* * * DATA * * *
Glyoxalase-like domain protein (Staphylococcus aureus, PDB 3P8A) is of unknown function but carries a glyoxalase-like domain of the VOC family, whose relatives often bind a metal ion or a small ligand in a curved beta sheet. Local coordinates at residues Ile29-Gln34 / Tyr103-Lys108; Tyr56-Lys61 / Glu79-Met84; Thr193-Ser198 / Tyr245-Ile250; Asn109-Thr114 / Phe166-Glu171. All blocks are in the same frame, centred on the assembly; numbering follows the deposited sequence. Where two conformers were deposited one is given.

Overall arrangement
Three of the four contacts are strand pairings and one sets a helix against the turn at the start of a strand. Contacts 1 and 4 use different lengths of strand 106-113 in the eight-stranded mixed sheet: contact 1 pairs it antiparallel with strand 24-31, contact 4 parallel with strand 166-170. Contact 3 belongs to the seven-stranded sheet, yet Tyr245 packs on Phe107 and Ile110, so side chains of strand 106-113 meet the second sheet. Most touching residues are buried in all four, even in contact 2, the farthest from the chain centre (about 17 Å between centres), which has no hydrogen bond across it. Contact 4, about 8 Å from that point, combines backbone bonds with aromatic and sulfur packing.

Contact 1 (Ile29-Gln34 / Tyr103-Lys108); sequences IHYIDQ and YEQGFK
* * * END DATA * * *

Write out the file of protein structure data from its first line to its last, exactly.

Glyoxalase-like domain protein (Staphylococcus aureus, PDB 3P8A) is of unknown function but carries a glyoxalase-like domain of the VOC family, whose relatives often bind a metal ion or a small ligand in a curved beta sheet. Local coordinates at residues Ile29-Gln34 / Tyr103-Lys108; Tyr56-Lys61 / Glu79-Met84; Thr193-Ser198 / Tyr245-Ile250; Asn109-Thr114 / Phe166-Glu171. All blocks are in the same frame, centred on the assembly; numbering follows the deposited sequence. Where two conformers were deposited one is given.

Overall arrangement
Three of the four contacts are strand pairings and one sets a helix against the turn at the start of a strand. Contacts 1 and 4 use different lengths of strand 106-113 in the eight-stranded mixed sheet: contact 1 pairs it antiparallel with strand 24-31, contact 4 parallel with strand 166-170. Contact 3 belongs to the seven-stranded sheet, yet Tyr245 packs on Phe107 and Ile110, so side chains of strand 106-113 meet the second sheet. Most touching residues are buried in all four, even in contact 2, the farthest from the chain centre (about 17 Å between centres), which has no hydrogen bond across it. Contact 4, about 8 Å from that point, combines backbone bonds with aromatic and sulfur packing.

Contact 1 (Ile29-Gln34 / Tyr103-Lys108); sequences IHYIDQ and YEQGFK